Helping UK homeowners save money on their heating

Energy price rises expected in weeks


With a rather mild end to September on the cards, we could be forgiven for thinking that winter is many weeks away. But if we had any doubts, the news that energy companies are set to announce more hikes in energy tariffs in time for Christmas should bring us all back to reality with a great big bang.

Yes, winter isn’t far off and with it comes the usually round of dreaded energy price rise announcements. The question is: who’s going to be the bearer of bad news first?

If uSwitch is anything to go by, it seems British Gas will be the first to get the ball rolling. The price comparison website is today reporting a rumoured 8% rise in British Gas tariffs, although the energy giant has yet to confirm any such news, with a company spokesperson refusing to be drawn on the issue, saying British Gas “never comments on future pricing movements”. If the rumours of such imminent price hikes do indeed come to fruition then around 11 million UK customers will be affected. And it will only be a matter of time before the remaining “Big Six” follow suit.

The news comes on the back of a recent npower survey which revealed a massive 65% increase in gas consumption in the wake of this year’s summer heatwave. Thanks to a sudden drop in night time temperatures this month, many people have turned up their central heating thermostats earlier in a bid to compensate.

It’s been almost 12 months since British Gas, which is the UK’s largest energy provider, increased its energy prices. Back in November 2012 the company raised prices by 6%.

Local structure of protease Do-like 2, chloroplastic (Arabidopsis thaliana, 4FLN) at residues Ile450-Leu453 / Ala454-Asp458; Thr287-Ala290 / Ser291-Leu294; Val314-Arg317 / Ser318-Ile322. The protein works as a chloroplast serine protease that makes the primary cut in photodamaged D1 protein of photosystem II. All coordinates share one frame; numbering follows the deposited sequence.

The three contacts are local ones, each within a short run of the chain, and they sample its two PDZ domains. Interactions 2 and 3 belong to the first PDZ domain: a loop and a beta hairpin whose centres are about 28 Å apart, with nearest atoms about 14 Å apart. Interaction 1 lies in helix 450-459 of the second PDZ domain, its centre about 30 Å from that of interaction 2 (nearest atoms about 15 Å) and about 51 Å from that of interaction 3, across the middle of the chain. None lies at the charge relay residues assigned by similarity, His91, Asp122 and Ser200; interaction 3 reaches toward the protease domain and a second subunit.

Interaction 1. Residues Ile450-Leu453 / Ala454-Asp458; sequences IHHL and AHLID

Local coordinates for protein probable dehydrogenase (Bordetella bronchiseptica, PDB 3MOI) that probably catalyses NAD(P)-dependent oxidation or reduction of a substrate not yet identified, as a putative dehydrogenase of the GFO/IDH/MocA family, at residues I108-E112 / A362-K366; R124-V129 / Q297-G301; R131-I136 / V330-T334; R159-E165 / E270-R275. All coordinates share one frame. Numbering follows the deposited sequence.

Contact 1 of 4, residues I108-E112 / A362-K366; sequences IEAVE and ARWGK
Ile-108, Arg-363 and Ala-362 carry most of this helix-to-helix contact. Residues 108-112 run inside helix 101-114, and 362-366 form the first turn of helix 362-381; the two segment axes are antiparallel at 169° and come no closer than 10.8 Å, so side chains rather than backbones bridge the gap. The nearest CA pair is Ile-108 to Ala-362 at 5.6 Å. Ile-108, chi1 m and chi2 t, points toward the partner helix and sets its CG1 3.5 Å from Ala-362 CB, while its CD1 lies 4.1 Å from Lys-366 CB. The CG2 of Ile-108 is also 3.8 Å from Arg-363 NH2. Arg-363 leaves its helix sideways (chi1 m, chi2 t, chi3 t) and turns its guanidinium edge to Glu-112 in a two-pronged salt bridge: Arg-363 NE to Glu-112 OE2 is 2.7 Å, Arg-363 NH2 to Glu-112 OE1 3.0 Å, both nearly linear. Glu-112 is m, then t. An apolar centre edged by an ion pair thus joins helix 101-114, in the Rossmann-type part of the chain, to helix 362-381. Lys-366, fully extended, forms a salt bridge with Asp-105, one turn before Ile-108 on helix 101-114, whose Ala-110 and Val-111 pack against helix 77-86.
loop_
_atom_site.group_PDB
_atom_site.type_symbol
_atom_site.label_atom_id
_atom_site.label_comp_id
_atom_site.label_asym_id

According to industry analysts the usual factors – such as distribution costs, higher fuel prices and the Government’s green initiatives – will once again be blamed for what they deem to be a necessary and unavoidable increase. Commenting on the anticipated price hikes Ann Robinson from uSwitch.com said she was horrified by the news which would likely “scare people to death” and wasn’t convinced by the energy companies claiming that environmental costs were higher than expected. The director for consumer policy at uSwitch said she wanted to see chapter and verse why they felt the price rises were justifiable.

Shadow energy and climate change minister Caroline Flint said escalating energy costs were causing a cost of living crisis. “Consumers will not understand how energy giants can get away with more inflation-busting price rises when they are already making huge profits,” she said.

Another round of price rises will see as much as £142 added to annual energy bills, taking average energy costs from £1,420 per year to £1,542.

Energy price rises are something we as energy consumers unfortunately have to get used to. But there are ways to help minimise costs. While using less energy is a given, consumers should consider investing in loft and cavity wall insulation, upgrading central heating with A-rated boilers and energy efficient double glazing. And where possible, take advantage of Government schemes offering free boilers and free home insulation through the ECO Affordable Warmth incentive or loan-based energy saving initiatives like the Green Deal.

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